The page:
Raceism The Event is what I would say is the premiere stance/drift show in Europe, a 3 day event held at Wroclaw Stadium in Poland. People travel from all over Europe and Russia to attend the show in their cars, with every single admission being hand picked to ensure every single car is of a certain quality, no small feat when there is 1000 cars on display. Style wise it leans towards a stance build but if it’s cool, it could be there. It’s not just a static show though, with some of the most wild grass roots drifting you’ll see this side of the pond, with the entire track set in the car park below the main show, meaning there’s plenty of chance to spectate from above.

I’ve been visiting the show for a few years, each year the team making changes and evolving the concept, this years aim was to push the boundaries even further. To get the best cars, the best drifting and the best stage entertainment. Admittedly I chose to head back in to town for cheap food, alcohol and an electric scooter than stay for the evening concert (pussy – Ryan) but as for the cars and drifting they definitely hit the mark. I hugely enjoy any show that has a variety of cars. I cut my teeth in the Ford scene, and naturally worked with Ford mags also, and trust me nothing is more boring than seeing a sea of the exact same car all in a line, something modern Ford boys seem to love. There’s none of that at this show. Of course all the usual suspects are here, including the usual cookie cutters, think your F series BMWs and the latest offerings from the Volkswagen Audi Group. But as you’d expect from a show pulling some of the best and most interesting cars all across Europe there was a huge showing of Euro cars, more forgotten through the passages of time. I’m not gonna list them here because frankly you’re better off just browsing through the gallery, I was there for three days, so maybe grab a cuppa first.

After wandering the entire loop outside the Stadium (an excellent way to arrange a show actually, no looping back on yourself) it was time to go find out what that smell in the air was. Surprisingly it wasn’t the Santa Pod special of special brew and skunk at 10am, but of tyres being given absolute hell non-stop by a paddock full of drifters more focused on having a good time with friends and putting on a show than how their valve springs and bodywork felt.

It’s no secret I love walking a pit area, poking around what repairs are being made, getting up close with the cars and owners and Raceism doesn’t disappoint in this regard. As with all drift events there’s the obligatory stack of wheels and tyres ready to go, with the majority running the must have drift wheel in Poland of a Vectra C steel banded and drilled out. Of course you can find the guys swapping tyres too, with the pile of shredded rubbers piling up more than the laundry pile of your average students.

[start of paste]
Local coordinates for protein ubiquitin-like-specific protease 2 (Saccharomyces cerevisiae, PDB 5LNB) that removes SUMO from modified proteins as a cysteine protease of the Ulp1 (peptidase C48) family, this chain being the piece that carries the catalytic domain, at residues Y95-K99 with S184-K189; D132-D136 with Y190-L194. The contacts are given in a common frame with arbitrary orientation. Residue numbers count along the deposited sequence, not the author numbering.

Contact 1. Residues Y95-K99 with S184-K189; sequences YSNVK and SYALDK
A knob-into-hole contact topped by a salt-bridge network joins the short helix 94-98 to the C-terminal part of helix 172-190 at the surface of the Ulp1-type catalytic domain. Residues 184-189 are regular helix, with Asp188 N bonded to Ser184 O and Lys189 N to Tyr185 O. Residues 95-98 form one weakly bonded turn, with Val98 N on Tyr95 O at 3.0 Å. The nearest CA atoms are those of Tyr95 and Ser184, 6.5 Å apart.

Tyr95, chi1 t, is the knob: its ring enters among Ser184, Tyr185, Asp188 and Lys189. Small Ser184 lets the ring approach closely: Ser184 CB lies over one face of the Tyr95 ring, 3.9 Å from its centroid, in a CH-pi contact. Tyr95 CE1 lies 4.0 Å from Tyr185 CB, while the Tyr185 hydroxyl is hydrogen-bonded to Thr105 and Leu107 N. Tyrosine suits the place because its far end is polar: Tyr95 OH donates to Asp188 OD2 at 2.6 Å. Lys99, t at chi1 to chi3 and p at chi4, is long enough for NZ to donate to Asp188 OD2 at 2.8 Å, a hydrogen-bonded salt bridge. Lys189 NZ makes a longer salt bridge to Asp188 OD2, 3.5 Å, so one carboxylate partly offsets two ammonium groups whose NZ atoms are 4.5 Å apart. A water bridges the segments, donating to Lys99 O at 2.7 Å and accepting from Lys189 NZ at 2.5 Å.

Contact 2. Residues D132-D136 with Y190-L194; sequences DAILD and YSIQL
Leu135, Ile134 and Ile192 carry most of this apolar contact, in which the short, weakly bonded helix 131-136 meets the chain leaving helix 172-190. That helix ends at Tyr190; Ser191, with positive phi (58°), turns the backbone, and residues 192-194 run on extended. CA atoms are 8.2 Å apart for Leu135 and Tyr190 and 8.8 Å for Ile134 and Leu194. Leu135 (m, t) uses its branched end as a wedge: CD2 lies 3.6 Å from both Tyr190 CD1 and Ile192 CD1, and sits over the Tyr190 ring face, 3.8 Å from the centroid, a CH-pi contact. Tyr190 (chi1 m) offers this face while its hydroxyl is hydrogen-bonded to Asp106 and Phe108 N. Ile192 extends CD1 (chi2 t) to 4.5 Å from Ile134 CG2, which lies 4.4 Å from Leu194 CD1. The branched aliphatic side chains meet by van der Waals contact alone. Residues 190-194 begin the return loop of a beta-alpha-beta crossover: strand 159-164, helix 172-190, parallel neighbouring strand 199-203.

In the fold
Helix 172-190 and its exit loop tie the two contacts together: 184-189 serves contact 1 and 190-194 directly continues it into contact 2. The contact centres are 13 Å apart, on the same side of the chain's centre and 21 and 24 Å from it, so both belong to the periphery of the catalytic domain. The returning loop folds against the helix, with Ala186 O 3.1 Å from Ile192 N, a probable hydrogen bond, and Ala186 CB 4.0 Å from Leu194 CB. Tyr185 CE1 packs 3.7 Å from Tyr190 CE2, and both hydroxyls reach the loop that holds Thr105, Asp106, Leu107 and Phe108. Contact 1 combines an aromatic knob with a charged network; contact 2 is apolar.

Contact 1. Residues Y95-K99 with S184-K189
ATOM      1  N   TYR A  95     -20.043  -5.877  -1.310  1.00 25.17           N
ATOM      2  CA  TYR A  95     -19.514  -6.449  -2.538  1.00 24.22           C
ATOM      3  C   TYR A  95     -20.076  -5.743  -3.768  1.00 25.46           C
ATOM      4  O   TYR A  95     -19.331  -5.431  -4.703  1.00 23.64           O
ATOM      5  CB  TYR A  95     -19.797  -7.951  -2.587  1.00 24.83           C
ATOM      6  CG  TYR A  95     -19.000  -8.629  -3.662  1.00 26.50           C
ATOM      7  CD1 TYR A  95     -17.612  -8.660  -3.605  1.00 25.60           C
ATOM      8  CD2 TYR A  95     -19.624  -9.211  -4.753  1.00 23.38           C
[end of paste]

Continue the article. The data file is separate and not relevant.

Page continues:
The guys aren’t holding back, with the course being tight and technical, giving plenty of opportunity to tandem and a long straight to show off some big speed entries as you hurtle down the straight towards the crowd above. The concrete blocks certainly got a workout, taking no prisoners and happily smashing lights and bending suspension as people found the limit and kept their foot in well past it. Thats what it’s all about though right? Best way to learn is to fuck your car up in front of thousands of people, besides there was no shortage of hammers and crowbars to bend things back in place, and people to lend a hand. There was even guys with a welder, busy banishing the one wheel peels of stock diffs, of which there was plenty ready to go as one waved the white flag and said no more.

You might be able to tell but the drift area was my favourite part, no least because with media access you get right in to the eye of the storm, with a couple tyres on the ground and your reflexes all to protect you from getting punted by the rear quarter of an E36. Safe? Obviously not. Fun? Absofuckinglutely.

So, pretty decent sounding show right? Well that’s not all, Wroclaw is actually a nice city, with the old town having some half decent restaurants, cheap beer and even a bit of culture to offset the fact your clothes are now saturated with tyre smoke. Even the show itself has a wide range of good catering. First show I’ve been to where you don’t have to settle for a limp dicked burger for £8. I mean I had Dim Sum, gourmet burgers, tacos and burritos, and noodles.

Alright, I’m rambling at this point. I think all in, flights, accommodation, uber, food and drink, and about 5 hours on a scooter came to less than £300 for the 3 days. I’m a big fan of a weekend city break, this one just happened to have the best stance show in mainland Europe on at the same time.

Matt Dear – @mattdearphoto

Too lazy to read? Just check out Matt’s images below in gallery form: